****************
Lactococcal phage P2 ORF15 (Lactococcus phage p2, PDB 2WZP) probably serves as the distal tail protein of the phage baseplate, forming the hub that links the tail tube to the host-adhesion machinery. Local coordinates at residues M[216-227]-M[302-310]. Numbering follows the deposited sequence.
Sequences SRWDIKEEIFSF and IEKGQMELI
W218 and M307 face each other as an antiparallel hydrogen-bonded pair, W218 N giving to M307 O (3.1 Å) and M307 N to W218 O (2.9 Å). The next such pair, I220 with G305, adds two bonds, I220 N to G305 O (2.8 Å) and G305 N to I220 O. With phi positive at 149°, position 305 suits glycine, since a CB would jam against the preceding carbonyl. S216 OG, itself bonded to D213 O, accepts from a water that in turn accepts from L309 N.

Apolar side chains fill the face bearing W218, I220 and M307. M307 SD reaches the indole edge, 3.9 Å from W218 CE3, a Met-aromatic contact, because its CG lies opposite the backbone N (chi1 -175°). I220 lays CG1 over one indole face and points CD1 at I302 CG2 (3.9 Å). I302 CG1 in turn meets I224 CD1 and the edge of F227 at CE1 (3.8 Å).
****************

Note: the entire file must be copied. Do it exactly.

Lactococcal phage P2 ORF15 (Lactococcus phage p2, PDB 2WZP) probably serves as the distal tail protein of the phage baseplate, forming the hub that links the tail tube to the host-adhesion machinery. Local coordinates at residues M[216-227]-M[302-310]. Numbering follows the deposited sequence.
Sequences SRWDIKEEIFSF and IEKGQMELI
W218 and M307 face each other as an antiparallel hydrogen-bonded pair, W218 N giving to M307 O (3.1 Å) and M307 N to W218 O (2.9 Å). The next such pair, I220 with G305, adds two bonds, I220 N to G305 O (2.8 Å) and G305 N to I220 O. With phi positive at 149°, position 305 suits glycine, since a CB would jam against the preceding carbonyl. S216 OG, itself bonded to D213 O, accepts from a water that in turn accepts from L309 N.

Apolar side chains fill the face bearing W218, I220 and M307. M307 SD reaches the indole edge, 3.9 Å from W218 CE3, a Met-aromatic contact, because its CG lies opposite the backbone N (chi1 -175°). I220 lays CG1 over one indole face and points CD1 at I302 CG2 (3.9 Å). I302 CG1 in turn meets I224 CD1 and the edge of F227 at CE1 (3.8 Å).